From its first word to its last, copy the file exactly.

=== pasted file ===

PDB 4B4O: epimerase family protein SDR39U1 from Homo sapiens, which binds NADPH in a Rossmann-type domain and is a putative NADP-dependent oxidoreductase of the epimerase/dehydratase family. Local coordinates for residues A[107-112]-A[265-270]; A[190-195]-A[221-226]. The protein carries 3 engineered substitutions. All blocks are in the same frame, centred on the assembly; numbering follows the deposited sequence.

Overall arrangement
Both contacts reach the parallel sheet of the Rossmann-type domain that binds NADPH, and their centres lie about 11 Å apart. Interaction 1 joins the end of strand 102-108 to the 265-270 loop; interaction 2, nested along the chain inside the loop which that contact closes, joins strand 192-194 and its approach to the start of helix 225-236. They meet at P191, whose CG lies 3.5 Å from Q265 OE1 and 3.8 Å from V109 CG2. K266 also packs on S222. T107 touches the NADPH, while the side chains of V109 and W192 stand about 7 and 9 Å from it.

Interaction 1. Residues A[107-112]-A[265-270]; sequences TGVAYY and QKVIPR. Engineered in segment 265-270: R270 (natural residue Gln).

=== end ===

PDB 4B4O: epimerase family protein SDR39U1 from Homo sapiens, which binds NADPH in a Rossmann-type domain and is a putative NADP-dependent oxidoreductase of the epimerase/dehydratase family. Local coordinates for residues A[107-112]-A[265-270]; A[190-195]-A[221-226]. The protein carries 3 engineered substitutions. All blocks are in the same frame, centred on the assembly; numbering follows the deposited sequence.

Overall arrangement
Both contacts reach the parallel sheet of the Rossmann-type domain that binds NADPH, and their centres lie about 11 Å apart. Interaction 1 joins the end of strand 102-108 to the 265-270 loop; interaction 2, nested along the chain inside the loop which that contact closes, joins strand 192-194 and its approach to the start of helix 225-236. They meet at P191, whose CG lies 3.5 Å from Q265 OE1 and 3.8 Å from V109 CG2. K266 also packs on S222. T107 touches the NADPH, while the side chains of V109 and W192 stand about 7 and 9 Å from it.

Interaction 1. Residues A[107-112]-A[265-270]; sequences TGVAYY and QKVIPR. Engineered in segment 265-270: R270 (natural residue Gln).